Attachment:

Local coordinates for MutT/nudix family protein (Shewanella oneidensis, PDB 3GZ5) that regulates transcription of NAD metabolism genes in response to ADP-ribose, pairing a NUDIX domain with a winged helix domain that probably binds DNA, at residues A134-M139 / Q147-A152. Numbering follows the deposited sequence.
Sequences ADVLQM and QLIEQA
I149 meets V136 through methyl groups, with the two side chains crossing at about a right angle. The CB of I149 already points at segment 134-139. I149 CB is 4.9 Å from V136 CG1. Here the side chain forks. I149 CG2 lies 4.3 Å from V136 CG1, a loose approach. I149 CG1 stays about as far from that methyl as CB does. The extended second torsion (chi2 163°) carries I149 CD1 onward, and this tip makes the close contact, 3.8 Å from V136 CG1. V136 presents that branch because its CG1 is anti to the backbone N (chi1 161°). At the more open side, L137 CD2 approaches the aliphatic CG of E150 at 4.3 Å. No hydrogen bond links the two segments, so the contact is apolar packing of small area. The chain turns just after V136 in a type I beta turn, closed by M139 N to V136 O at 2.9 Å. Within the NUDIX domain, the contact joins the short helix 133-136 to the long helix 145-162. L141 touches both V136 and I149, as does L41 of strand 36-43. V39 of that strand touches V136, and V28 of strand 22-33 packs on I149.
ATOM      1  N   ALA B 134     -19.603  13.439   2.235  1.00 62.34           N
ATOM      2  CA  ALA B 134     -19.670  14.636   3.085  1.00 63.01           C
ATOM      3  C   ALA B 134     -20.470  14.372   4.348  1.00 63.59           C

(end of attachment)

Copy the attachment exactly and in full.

Local coordinates for MutT/nudix family protein (Shewanella oneidensis, PDB 3GZ5) that regulates transcription of NAD metabolism genes in response to ADP-ribose, pairing a NUDIX domain with a winged helix domain that probably binds DNA, at residues A134-M139 / Q147-A152. Numbering follows the deposited sequence.
Sequences ADVLQM and QLIEQA
I149 meets V136 through methyl groups, with the two side chains crossing at about a right angle. The CB of I149 already points at segment 134-139. I149 CB is 4.9 Å from V136 CG1. Here the side chain forks. I149 CG2 lies 4.3 Å from V136 CG1, a loose approach. I149 CG1 stays about as far from that methyl as CB does. The extended second torsion (chi2 163°) carries I149 CD1 onward, and this tip makes the close contact, 3.8 Å from V136 CG1. V136 presents that branch because its CG1 is anti to the backbone N (chi1 161°). At the more open side, L137 CD2 approaches the aliphatic CG of E150 at 4.3 Å. No hydrogen bond links the two segments, so the contact is apolar packing of small area. The chain turns just after V136 in a type I beta turn, closed by M139 N to V136 O at 2.9 Å. Within the NUDIX domain, the contact joins the short helix 133-136 to the long helix 145-162. L141 touches both V136 and I149, as does L41 of strand 36-43. V39 of that strand touches V136, and V28 of strand 22-33 packs on I149.
ATOM      1  N   ALA B 134     -19.603  13.439   2.235  1.00 62.34           N
ATOM      2  CA  ALA B 134     -19.670  14.636   3.085  1.00 63.01           C
ATOM      3  C   ALA B 134     -20.470  14.372   4.348  1.00 63.59           C